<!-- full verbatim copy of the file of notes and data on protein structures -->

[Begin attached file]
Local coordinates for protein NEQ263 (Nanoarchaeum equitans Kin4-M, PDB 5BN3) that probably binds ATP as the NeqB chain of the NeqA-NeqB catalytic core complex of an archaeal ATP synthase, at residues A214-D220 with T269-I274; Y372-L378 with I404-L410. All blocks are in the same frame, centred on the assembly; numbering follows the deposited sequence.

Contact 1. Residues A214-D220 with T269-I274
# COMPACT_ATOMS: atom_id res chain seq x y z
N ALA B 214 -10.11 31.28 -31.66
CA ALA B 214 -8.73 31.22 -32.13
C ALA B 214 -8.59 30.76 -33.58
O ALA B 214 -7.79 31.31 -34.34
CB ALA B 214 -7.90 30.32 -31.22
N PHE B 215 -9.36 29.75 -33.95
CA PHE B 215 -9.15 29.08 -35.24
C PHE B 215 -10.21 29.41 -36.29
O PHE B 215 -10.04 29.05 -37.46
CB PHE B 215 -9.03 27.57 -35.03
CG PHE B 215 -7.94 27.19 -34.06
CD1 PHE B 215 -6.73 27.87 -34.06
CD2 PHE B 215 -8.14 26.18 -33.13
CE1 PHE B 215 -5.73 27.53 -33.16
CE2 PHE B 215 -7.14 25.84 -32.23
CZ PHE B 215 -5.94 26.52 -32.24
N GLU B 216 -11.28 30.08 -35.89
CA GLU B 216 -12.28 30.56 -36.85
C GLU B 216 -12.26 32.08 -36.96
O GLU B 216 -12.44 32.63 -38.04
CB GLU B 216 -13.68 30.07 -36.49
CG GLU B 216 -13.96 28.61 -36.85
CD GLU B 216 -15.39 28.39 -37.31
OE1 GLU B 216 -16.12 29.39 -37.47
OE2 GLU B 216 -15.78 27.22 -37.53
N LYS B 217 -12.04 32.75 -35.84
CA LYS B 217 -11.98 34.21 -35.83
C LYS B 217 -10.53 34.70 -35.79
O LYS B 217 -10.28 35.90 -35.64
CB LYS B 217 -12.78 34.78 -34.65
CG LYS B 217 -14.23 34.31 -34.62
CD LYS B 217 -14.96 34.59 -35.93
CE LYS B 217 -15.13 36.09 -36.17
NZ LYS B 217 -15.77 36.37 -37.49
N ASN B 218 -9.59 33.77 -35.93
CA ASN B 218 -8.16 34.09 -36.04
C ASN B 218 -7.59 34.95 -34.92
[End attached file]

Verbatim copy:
Local coordinates for protein NEQ263 (Nanoarchaeum equitans Kin4-M, PDB 5BN3) that probably binds ATP as the NeqB chain of the NeqA-NeqB catalytic core complex of an archaeal ATP synthase, at residues A214-D220 with T269-I274; Y372-L378 with I404-L410. All blocks are in the same frame, centred on the assembly; numbering follows the deposited sequence.

Contact 1. Residues A214-D220 with T269-I274
# COMPACT_ATOMS: atom_id res chain seq x y z
N ALA B 214 -10.11 31.28 -31.66
CA ALA B 214 -8.73 31.22 -32.13
C ALA B 214 -8.59 30.76 -33.58
O ALA B 214 -7.79 31.31 -34.34
CB ALA B 214 -7.90 30.32 -31.22
N PHE B 215 -9.36 29.75 -33.95
CA PHE B 215 -9.15 29.08 -35.24
C PHE B 215 -10.21 29.41 -36.29
O PHE B 215 -10.04 29.05 -37.46
CB PHE B 215 -9.03 27.57 -35.03
CG PHE B 215 -7.94 27.19 -34.06
CD1 PHE B 215 -6.73 27.87 -34.06
CD2 PHE B 215 -8.14 26.18 -33.13
CE1 PHE B 215 -5.73 27.53 -33.16
CE2 PHE B 215 -7.14 25.84 -32.23
CZ PHE B 215 -5.94 26.52 -32.24
N GLU B 216 -11.28 30.08 -35.89
CA GLU B 216 -12.28 30.56 -36.85
C GLU B 216 -12.26 32.08 -36.96
O GLU B 216 -12.44 32.63 -38.04
CB GLU B 216 -13.68 30.07 -36.49
CG GLU B 216 -13.96 28.61 -36.85
CD GLU B 216 -15.39 28.39 -37.31
OE1 GLU B 216 -16.12 29.39 -37.47
OE2 GLU B 216 -15.78 27.22 -37.53
N LYS B 217 -12.04 32.75 -35.84
CA LYS B 217 -11.98 34.21 -35.83
C LYS B 217 -10.53 34.70 -35.79
O LYS B 217 -10.28 35.90 -35.64
CB LYS B 217 -12.78 34.78 -34.65
CG LYS B 217 -14.23 34.31 -34.62
CD LYS B 217 -14.96 34.59 -35.93
CE LYS B 217 -15.13 36.09 -36.17
NZ LYS B 217 -15.77 36.37 -37.49
N ASN B 218 -9.59 33.77 -35.93
CA ASN B 218 -8.16 34.09 -36.04
C ASN B 218 -7.59 34.95 -34.92